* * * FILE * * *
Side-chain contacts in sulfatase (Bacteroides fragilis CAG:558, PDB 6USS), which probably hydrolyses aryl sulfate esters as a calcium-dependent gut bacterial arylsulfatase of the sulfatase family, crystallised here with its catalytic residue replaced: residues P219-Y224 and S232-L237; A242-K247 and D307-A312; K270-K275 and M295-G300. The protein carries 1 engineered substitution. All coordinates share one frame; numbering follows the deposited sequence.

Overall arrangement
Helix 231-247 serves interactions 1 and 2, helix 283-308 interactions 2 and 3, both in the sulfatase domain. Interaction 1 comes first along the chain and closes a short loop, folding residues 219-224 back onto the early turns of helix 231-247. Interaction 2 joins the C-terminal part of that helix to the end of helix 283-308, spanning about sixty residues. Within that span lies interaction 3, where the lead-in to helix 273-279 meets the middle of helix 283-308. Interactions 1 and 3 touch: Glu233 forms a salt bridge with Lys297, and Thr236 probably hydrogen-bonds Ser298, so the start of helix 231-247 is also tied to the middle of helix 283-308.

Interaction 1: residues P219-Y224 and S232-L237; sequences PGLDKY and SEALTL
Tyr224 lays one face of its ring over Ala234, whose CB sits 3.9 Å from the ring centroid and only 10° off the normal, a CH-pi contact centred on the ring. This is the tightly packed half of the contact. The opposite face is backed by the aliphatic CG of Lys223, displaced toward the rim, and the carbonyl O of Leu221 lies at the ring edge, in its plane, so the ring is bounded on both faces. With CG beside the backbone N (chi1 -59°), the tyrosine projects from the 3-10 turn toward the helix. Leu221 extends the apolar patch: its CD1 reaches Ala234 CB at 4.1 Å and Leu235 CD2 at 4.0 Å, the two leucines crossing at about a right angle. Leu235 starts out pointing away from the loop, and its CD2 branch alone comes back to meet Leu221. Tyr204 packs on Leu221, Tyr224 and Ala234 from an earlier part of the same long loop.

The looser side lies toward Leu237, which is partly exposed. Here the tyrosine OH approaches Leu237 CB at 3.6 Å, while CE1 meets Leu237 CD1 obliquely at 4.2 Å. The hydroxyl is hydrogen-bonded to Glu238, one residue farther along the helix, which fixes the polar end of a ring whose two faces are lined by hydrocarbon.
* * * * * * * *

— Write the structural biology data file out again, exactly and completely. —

Side-chain contacts in sulfatase (Bacteroides fragilis CAG:558, PDB 6USS), which probably hydrolyses aryl sulfate esters as a calcium-dependent gut bacterial arylsulfatase of the sulfatase family, crystallised here with its catalytic residue replaced: residues P219-Y224 and S232-L237; A242-K247 and D307-A312; K270-K275 and M295-G300. The protein carries 1 engineered substitution. All coordinates share one frame; numbering follows the deposited sequence.

Overall arrangement
Helix 231-247 serves interactions 1 and 2, helix 283-308 interactions 2 and 3, both in the sulfatase domain. Interaction 1 comes first along the chain and closes a short loop, folding residues 219-224 back onto the early turns of helix 231-247. Interaction 2 joins the C-terminal part of that helix to the end of helix 283-308, spanning about sixty residues. Within that span lies interaction 3, where the lead-in to helix 273-279 meets the middle of helix 283-308. Interactions 1 and 3 touch: Glu233 forms a salt bridge with Lys297, and Thr236 probably hydrogen-bonds Ser298, so the start of helix 231-247 is also tied to the middle of helix 283-308.

Interaction 1: residues P219-Y224 and S232-L237; sequences PGLDKY and SEALTL
Tyr224 lays one face of its ring over Ala234, whose CB sits 3.9 Å from the ring centroid and only 10° off the normal, a CH-pi contact centred on the ring. This is the tightly packed half of the contact. The opposite face is backed by the aliphatic CG of Lys223, displaced toward the rim, and the carbonyl O of Leu221 lies at the ring edge, in its plane, so the ring is bounded on both faces. With CG beside the backbone N (chi1 -59°), the tyrosine projects from the 3-10 turn toward the helix. Leu221 extends the apolar patch: its CD1 reaches Ala234 CB at 4.1 Å and Leu235 CD2 at 4.0 Å, the two leucines crossing at about a right angle. Leu235 starts out pointing away from the loop, and its CD2 branch alone comes back to meet Leu221. Tyr204 packs on Leu221, Tyr224 and Ala234 from an earlier part of the same long loop.

The looser side lies toward Leu237, which is partly exposed. Here the tyrosine OH approaches Leu237 CB at 3.6 Å, while CE1 meets Leu237 CD1 obliquely at 4.2 Å. The hydroxyl is hydrogen-bonded to Glu238, one residue farther along the helix, which fixes the polar end of a ring whose two faces are lined by hydrocarbon.